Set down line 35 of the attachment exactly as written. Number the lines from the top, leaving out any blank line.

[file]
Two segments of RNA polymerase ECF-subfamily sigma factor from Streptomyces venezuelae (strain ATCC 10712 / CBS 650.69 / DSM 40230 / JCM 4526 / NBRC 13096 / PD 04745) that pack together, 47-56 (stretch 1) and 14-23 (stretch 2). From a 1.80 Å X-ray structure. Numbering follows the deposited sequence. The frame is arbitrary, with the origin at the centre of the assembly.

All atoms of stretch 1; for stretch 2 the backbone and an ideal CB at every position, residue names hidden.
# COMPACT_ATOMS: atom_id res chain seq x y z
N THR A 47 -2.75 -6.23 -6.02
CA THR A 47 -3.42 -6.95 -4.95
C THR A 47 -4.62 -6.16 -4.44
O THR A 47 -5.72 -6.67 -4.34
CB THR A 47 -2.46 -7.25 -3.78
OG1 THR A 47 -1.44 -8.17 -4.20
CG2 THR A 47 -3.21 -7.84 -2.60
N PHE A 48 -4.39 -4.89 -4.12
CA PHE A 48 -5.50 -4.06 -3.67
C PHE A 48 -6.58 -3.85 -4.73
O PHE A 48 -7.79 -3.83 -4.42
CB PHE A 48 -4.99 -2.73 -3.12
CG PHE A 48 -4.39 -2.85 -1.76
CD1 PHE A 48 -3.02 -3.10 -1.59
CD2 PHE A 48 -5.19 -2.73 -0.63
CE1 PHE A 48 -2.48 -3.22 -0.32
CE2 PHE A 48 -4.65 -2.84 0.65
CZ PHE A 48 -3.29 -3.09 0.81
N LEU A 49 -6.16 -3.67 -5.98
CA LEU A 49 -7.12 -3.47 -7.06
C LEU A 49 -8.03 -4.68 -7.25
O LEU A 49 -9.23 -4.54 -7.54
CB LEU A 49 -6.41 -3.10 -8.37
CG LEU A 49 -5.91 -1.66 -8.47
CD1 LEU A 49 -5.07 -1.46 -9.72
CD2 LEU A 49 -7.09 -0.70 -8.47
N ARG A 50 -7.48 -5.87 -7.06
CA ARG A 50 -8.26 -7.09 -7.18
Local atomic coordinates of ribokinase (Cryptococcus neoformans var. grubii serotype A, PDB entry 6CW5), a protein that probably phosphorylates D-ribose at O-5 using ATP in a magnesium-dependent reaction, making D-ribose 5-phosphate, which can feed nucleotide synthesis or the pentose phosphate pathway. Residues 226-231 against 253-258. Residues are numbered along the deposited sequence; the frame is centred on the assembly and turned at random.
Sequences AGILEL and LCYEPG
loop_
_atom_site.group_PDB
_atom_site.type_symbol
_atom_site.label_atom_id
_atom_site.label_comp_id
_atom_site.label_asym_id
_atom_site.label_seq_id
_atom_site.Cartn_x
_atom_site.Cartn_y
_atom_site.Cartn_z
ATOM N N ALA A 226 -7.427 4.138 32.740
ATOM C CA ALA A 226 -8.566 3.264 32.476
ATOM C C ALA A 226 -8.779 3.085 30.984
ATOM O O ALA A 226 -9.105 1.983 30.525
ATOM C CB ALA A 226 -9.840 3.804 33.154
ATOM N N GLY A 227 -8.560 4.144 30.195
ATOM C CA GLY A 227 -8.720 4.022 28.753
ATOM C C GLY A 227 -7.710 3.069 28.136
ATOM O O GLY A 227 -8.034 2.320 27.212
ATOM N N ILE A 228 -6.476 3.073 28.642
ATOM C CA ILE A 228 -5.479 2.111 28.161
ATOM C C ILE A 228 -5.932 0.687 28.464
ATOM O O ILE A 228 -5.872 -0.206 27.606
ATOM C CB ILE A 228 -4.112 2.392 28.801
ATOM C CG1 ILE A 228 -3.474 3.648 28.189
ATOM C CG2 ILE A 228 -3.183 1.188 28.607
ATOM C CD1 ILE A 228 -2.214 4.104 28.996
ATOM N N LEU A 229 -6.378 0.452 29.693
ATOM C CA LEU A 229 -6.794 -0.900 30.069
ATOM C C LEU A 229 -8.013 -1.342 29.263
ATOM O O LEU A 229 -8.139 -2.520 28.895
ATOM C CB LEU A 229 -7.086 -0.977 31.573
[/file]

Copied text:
_atom_site.group_PDB